Exercise Cardio Vs. Weights Benefits

There are two kinds of people: those who love running, and those who loathe it. I’ve never met anyone who expressed any emotion between love and hate when it comes to cardio. Read all about the cardio vs. weights benefits.

Cardio Vs. Weights Benefits

I must confess, I detest cardio with the fire of a thousand suns. But I’ll put my personal bias aside today to answer one of the most frequently-asked training questions of all time: which is better, cardio or weightlifting?

Honestly, there’s no black-and-white, yes-or-no answer to that question. It truly depends on your training history, current fitness level, and personal goals.

Cardio benefits

Cardiovascular training is great for increasing your heart health, improving stamina, and being able to walk up a flight of stairs without getting winded. It’s also important for recovery from weightlifting sessions – a steady-state cardio workout increases blood flow, bringing essential nutrients to your muscles to help them recover after lifting weights. In fact, cardio also helps you recover faster between sets during your workouts so that you can do more work in less time.

Weights benefits

Lifting weights build muscular strength, increases muscle tone, builds bone density, and improves your hormonal profile (increased insulin sensitivity means you can eat more carbs without worrying about packing on body fat). Recent research* has also shown that resistance training is just as beneficial as cardio for heart health.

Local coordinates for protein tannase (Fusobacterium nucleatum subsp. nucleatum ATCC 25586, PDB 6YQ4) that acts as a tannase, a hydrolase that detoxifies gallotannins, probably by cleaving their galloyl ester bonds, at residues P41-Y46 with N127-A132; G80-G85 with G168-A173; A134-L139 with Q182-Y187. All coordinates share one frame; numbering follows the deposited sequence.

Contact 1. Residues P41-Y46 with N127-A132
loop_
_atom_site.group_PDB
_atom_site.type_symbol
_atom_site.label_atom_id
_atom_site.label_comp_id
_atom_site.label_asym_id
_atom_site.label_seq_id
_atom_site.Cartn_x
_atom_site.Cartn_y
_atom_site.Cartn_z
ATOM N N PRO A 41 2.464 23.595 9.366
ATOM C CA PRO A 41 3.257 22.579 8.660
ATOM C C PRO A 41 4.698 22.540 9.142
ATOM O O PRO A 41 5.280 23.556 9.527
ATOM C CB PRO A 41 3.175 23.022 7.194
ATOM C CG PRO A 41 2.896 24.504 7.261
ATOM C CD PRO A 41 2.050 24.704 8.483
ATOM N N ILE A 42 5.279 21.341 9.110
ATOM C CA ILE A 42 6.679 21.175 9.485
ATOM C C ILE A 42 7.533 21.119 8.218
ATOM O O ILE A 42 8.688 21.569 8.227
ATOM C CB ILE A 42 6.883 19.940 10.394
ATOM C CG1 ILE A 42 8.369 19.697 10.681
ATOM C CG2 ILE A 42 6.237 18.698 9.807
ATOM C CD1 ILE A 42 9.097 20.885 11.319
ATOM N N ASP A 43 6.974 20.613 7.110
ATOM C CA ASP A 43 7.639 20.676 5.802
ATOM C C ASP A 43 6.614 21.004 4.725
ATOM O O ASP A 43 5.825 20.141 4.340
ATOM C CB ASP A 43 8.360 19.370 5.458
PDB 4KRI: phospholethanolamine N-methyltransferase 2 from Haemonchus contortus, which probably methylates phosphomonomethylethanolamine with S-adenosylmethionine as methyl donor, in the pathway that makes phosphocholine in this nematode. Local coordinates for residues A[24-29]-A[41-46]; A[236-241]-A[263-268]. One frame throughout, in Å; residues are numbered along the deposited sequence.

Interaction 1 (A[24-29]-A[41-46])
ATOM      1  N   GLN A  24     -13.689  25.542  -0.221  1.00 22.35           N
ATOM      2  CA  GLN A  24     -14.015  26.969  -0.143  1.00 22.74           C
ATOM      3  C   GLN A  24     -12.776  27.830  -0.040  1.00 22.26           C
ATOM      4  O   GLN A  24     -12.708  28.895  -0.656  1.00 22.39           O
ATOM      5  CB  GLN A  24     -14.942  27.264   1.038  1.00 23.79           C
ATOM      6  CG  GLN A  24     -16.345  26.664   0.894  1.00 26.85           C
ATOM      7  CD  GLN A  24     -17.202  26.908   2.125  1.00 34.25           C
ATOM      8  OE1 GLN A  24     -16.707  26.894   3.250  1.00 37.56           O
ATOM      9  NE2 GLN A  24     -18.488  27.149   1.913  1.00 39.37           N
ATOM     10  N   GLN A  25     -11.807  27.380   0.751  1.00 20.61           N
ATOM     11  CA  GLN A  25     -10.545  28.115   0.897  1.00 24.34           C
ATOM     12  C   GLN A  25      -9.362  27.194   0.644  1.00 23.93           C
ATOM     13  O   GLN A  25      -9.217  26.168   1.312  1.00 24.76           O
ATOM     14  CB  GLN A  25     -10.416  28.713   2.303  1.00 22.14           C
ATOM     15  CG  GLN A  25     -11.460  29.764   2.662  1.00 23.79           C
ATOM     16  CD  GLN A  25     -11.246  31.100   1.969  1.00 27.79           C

Most importantly, being strong makes everything else in life easier – from carrying all your groceries in one trip to spending all day on the slopes, everything you love to do is easier when you’re strong.

The verdict?

It’s not “cardio or weightlifting”,but rather, both.

How much emphasis you put on cardio versus weightlifting will depend on the goal of your training program. If you’re out of shape and just starting back at the gym, a plan that emphasizes cardio may be in your best interest. This will build a solid foundation for later training and help with your recovery between lifting sessions. If you’re training for a race, you’ll also want to emphasize cardio.

But those are special situations. The vast majority of people should emphasize resistance training because you simply get much more bang for your buck from lifting weights. Cardio makes you better at cardio; weight training makes you strong enough to tackle everything life throws your way.

I recommend 3-4 full body weightlifting sessions per week for most people who want to be fit and healthy. Sprinkle in some interval training and one longer cardio workout each week, and you have a recipe for awesome fitness gainz 🙂

What do you think?